Building asynchronous relationships
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Revision as of 05:12, 18 November 2022 by Gunner (Created page with "==Ways to Intentionally Build Asynchronous Communities== # Having set rituals can support with creating community. For example, having daily check-ins / check-outs for a team...")
Ways to Intentionally Build Asynchronous Communities
- Having set rituals can support with creating community. For example, having daily check-ins / check-outs for a team working remotely; having acknowledgements and celebrations be a regular part of the communications.
- Norming Terms: Important to support all team members in understanding any jargon / terms that the community uses. For example, if a team has specific uses for different emojis, it can be helpful to create a guide of what those mean for when new members join the team.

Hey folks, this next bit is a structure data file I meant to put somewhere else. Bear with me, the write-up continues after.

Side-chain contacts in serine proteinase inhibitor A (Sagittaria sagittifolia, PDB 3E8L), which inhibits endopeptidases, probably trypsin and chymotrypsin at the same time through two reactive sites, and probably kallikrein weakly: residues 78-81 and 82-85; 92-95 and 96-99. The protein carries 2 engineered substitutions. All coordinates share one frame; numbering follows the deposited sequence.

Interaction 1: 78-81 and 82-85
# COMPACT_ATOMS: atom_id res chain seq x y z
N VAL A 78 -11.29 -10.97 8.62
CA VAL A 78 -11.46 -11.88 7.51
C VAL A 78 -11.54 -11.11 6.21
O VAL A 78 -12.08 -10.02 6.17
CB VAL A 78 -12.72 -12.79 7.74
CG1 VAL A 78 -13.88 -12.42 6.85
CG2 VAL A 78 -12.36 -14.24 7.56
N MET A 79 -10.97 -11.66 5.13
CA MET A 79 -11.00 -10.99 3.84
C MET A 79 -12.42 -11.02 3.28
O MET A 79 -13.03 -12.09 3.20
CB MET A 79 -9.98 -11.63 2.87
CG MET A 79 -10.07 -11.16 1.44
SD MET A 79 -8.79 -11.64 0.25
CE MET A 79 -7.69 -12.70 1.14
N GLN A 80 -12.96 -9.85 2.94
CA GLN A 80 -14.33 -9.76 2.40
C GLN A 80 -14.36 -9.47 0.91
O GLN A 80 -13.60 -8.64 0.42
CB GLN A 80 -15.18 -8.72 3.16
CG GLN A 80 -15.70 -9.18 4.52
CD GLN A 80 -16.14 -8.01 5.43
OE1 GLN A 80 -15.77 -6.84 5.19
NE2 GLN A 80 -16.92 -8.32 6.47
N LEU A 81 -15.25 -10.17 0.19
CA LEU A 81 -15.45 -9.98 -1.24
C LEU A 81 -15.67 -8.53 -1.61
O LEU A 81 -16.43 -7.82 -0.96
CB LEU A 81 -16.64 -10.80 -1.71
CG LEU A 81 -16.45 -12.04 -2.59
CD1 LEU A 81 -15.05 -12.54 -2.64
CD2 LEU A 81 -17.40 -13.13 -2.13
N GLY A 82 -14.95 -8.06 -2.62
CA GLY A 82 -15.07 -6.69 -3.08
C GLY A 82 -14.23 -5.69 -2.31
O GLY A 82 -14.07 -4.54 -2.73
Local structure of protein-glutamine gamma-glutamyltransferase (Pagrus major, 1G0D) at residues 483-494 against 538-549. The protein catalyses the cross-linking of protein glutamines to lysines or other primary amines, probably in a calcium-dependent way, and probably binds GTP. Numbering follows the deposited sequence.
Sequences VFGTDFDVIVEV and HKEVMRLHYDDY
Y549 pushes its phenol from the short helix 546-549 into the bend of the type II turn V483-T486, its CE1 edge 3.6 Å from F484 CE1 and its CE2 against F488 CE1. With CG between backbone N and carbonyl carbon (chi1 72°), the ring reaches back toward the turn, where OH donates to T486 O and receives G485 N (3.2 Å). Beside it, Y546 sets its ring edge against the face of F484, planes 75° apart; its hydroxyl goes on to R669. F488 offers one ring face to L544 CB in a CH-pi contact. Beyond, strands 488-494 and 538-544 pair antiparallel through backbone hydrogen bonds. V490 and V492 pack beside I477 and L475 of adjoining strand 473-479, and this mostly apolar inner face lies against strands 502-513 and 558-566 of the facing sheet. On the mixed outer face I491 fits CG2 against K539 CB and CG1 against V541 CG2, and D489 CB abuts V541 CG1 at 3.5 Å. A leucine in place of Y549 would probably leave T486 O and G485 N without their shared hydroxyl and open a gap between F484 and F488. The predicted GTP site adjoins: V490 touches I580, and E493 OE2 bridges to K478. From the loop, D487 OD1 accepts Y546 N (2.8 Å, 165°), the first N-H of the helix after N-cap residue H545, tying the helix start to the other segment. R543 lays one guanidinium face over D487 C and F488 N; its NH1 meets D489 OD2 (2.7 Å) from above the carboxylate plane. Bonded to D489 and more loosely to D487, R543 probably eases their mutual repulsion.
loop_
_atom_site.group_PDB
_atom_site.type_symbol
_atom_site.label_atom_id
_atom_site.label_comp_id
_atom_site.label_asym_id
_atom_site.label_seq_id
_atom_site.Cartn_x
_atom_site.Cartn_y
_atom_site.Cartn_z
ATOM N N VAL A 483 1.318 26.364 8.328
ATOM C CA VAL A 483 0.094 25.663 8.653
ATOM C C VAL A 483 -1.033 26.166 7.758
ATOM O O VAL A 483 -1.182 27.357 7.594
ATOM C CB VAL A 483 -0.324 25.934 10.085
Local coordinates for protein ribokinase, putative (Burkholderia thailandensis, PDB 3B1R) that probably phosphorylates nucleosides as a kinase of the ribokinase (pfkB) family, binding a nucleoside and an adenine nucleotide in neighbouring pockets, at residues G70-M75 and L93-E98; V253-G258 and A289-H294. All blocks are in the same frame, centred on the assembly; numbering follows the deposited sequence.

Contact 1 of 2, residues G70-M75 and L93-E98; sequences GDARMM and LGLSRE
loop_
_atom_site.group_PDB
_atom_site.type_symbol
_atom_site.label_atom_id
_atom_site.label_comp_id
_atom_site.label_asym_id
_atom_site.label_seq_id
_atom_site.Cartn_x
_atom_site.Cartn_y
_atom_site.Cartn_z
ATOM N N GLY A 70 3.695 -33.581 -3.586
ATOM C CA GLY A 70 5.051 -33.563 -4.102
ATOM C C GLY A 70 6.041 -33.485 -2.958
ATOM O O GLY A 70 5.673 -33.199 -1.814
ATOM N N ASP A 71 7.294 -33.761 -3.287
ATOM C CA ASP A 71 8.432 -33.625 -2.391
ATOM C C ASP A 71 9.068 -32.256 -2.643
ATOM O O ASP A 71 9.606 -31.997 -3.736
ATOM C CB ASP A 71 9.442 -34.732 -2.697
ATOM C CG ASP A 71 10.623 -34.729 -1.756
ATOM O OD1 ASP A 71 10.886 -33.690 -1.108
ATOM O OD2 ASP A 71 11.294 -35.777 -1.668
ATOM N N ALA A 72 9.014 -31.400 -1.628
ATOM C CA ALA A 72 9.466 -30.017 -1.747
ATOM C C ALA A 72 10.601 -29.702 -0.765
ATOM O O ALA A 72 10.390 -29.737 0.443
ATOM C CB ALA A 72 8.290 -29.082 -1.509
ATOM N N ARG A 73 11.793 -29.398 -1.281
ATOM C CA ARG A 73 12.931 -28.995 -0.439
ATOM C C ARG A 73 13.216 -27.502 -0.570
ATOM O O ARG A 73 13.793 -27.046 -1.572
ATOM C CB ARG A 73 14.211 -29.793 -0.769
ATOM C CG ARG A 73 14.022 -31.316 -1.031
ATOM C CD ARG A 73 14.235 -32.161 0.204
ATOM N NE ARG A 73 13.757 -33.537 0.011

- Have as much communication in public channels as possible as opposed to primarily using direct messages.
- Have clear, shared, participant-generated agreements that are consistently communicated and and referred back to.
- Have topic threads to organize conversations.
- Most horizontal communities benefit from designated leaders to prompt / respond to questions, and pose conversation starters.
How to select the platform / tools to use:
- Meet people where they're at. Important to use the tools / platforms that are most accessible to most folks in the community. Even if it means using a facebook group.
- When there's disagreement about which tools to use, invest the human energy to create alignment on a tool.
The Value of Synchronous
- Complexity best communicated synchronously. E.g. sending a voice / video note to communicate a nuanced message. Or having phone call checkins (with, for example, supervisors).
- Some tasks best accomplished synchronously, like coding together.
- In-person gatherings are incredibly valuable and can enhance asynchronous interactions later on. In-person gatherings allows folks' full humanity to be shared.